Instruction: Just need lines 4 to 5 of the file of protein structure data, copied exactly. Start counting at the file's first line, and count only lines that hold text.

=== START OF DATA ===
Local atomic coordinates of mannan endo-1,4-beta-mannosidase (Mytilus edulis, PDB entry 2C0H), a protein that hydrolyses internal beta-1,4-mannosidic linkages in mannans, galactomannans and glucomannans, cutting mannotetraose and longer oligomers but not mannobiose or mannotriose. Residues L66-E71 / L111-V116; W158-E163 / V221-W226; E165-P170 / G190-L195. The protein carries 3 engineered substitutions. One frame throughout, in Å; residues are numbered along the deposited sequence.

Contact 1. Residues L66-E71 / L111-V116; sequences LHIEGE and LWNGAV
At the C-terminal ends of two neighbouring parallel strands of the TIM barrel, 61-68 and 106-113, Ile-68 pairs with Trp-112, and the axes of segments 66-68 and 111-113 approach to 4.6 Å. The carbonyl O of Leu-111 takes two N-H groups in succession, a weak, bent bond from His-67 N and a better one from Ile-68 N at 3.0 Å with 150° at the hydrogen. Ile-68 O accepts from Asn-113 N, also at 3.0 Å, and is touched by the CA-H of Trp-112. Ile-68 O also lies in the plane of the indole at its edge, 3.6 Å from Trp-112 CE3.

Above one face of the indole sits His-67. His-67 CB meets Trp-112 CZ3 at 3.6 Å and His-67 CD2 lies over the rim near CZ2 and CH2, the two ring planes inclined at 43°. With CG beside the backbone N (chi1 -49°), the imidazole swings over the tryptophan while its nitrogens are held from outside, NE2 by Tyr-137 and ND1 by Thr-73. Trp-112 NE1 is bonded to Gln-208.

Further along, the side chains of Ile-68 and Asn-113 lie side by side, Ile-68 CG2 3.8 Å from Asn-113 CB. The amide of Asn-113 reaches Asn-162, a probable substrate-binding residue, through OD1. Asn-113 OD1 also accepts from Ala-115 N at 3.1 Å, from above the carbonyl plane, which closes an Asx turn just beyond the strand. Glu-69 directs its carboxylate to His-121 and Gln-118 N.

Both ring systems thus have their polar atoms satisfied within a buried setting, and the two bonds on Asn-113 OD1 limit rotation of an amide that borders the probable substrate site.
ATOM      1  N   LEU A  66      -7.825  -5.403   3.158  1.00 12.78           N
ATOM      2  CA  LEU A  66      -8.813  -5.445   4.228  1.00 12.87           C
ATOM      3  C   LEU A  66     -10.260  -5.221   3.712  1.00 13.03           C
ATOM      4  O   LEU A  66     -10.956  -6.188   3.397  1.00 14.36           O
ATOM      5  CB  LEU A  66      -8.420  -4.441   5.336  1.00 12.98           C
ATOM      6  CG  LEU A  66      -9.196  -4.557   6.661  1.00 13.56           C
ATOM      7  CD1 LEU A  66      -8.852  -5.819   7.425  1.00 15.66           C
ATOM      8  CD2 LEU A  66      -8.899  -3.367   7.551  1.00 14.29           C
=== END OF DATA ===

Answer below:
Above one face of the indole sits His-67. His-67 CB meets Trp-112 CZ3 at 3.6 Å and His-67 CD2 lies over the rim near CZ2 and CH2, the two ring planes inclined at 43°. With CG beside the backbone N (chi1 -49°), the imidazole swings over the tryptophan while its nitrogens are held from outside, NE2 by Tyr-137 and ND1 by Thr-73. Trp-112 NE1 is bonded to Gln-208.

Further along, the side chains of Ile-68 and Asn-113 lie side by side, Ile-68 CG2 3.8 Å from Asn-113 CB. The amide of Asn-113 reaches Asn-162, a probable substrate-binding residue, through OD1. Asn-113 OD1 also accepts from Ala-115 N at 3.1 Å, from above the carbonyl plane, which closes an Asx turn just beyond the strand. Glu-69 directs its carboxylate to His-121 and Gln-118 N.